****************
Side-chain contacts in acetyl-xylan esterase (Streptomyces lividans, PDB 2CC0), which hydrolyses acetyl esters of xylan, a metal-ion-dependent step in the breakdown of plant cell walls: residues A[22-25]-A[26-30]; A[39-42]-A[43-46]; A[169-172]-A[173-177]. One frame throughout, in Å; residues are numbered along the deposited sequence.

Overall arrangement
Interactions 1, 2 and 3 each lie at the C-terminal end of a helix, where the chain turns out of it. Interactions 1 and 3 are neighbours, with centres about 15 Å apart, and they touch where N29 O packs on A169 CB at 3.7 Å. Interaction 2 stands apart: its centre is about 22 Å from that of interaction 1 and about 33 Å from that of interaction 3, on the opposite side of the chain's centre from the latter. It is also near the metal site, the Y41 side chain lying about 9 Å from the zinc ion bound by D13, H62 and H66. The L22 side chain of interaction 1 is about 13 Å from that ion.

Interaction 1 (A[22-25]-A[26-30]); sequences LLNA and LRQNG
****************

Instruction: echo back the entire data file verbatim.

Side-chain contacts in acetyl-xylan esterase (Streptomyces lividans, PDB 2CC0), which hydrolyses acetyl esters of xylan, a metal-ion-dependent step in the breakdown of plant cell walls: residues A[22-25]-A[26-30]; A[39-42]-A[43-46]; A[169-172]-A[173-177]. One frame throughout, in Å; residues are numbered along the deposited sequence.

Overall arrangement
Interactions 1, 2 and 3 each lie at the C-terminal end of a helix, where the chain turns out of it. Interactions 1 and 3 are neighbours, with centres about 15 Å apart, and they touch where N29 O packs on A169 CB at 3.7 Å. Interaction 2 stands apart: its centre is about 22 Å from that of interaction 1 and about 33 Å from that of interaction 3, on the opposite side of the chain's centre from the latter. It is also near the metal site, the Y41 side chain lying about 9 Å from the zinc ion bound by D13, H62 and H66. The L22 side chain of interaction 1 is about 13 Å from that ion.

Interaction 1 (A[22-25]-A[26-30]); sequences LLNA and LRQNG